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Intergovernmental relations and health in Great Britain after devolution

By Alan Trench and Scott Greer

Abstract

Political devolution allowed policy divergence around the UK. But England, Scotland and Wales must coexist within the UK, which means that the overarching rules of devolution shape their policy options. What friction emerges, what does it mean for health and how does the UK deal with it? This article, based on extensive elite interviewing, identifies 'bottom-up' issues in which health policy divergence creates intergovernmental friction and 'top-down' issues in which broader conflicts affect health. The rest of the article identifies and explains the mechanisms of coordination and dispute resolution,finding them probably inadequate to managing conflict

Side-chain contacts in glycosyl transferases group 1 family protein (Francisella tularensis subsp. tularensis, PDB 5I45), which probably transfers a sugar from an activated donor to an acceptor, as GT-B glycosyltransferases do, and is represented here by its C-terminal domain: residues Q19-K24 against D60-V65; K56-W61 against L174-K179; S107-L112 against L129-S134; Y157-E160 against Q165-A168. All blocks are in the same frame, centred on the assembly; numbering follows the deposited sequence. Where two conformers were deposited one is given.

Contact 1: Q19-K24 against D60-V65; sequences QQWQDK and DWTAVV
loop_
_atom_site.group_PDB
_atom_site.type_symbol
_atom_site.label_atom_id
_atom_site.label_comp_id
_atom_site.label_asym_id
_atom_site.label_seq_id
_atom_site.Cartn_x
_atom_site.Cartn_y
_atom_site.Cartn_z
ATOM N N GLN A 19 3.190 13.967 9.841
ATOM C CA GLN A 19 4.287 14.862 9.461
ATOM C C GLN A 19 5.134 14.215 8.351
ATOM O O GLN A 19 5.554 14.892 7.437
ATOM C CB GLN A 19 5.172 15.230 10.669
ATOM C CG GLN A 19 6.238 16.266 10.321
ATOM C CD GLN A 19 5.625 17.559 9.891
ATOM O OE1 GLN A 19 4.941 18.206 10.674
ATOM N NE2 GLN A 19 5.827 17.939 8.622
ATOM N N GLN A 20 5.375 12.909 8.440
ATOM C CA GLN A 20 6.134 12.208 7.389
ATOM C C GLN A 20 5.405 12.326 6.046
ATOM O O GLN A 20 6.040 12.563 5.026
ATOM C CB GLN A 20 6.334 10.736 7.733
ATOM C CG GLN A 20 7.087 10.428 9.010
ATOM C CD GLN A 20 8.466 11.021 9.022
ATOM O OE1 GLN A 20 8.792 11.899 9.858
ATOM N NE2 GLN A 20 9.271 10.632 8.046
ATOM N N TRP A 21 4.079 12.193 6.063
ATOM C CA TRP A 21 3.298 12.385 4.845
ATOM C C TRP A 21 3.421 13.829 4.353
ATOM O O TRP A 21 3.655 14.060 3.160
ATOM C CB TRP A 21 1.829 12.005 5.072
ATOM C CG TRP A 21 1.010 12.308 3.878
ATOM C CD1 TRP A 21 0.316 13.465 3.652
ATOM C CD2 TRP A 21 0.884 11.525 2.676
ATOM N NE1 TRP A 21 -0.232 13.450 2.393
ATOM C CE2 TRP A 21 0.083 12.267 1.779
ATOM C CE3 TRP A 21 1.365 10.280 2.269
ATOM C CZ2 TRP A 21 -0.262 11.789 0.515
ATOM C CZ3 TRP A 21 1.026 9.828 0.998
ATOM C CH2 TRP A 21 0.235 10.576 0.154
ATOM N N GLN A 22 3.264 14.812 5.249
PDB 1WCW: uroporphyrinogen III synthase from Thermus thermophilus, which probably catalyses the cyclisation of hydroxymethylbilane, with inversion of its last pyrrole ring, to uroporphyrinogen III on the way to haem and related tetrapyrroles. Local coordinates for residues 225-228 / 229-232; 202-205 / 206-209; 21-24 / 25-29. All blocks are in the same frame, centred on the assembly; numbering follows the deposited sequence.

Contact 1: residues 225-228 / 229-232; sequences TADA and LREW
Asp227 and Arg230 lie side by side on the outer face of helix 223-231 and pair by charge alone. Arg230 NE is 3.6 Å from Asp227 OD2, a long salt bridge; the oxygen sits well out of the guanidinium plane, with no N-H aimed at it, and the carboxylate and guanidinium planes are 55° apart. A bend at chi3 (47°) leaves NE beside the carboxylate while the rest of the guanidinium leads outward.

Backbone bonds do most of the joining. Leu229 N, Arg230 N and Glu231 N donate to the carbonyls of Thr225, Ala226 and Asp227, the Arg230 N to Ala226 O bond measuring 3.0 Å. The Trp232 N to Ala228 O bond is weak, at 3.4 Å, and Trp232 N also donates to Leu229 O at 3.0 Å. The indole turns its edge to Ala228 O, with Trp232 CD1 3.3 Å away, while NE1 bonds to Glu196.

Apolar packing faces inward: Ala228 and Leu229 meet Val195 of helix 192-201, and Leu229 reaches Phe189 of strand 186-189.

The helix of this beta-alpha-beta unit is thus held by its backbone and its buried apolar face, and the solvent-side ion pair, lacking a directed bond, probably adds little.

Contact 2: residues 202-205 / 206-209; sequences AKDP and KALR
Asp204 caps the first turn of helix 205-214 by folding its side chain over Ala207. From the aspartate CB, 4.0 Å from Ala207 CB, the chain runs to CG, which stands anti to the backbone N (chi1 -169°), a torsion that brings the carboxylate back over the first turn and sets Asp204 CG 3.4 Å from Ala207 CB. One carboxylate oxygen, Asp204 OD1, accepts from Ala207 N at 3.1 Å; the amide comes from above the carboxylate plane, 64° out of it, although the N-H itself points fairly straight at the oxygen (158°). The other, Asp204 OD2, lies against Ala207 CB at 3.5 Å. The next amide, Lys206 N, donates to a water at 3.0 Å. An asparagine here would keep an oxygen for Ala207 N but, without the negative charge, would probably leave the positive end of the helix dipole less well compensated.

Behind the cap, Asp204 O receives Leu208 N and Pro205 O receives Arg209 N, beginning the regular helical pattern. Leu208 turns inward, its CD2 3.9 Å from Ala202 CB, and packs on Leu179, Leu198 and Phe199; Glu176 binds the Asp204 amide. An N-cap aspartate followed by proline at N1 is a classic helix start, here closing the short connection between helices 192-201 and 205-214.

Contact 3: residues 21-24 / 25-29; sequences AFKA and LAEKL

Topics: JN101 Great Britain, RA Public aspects of medicine
Publisher: The Policy Press
Year: 2010
DOI identifier: 10.1332/030557310X501802
OAI identifier: oai:eprints.lse.ac.uk:33366
Provided by: LSE Research Online
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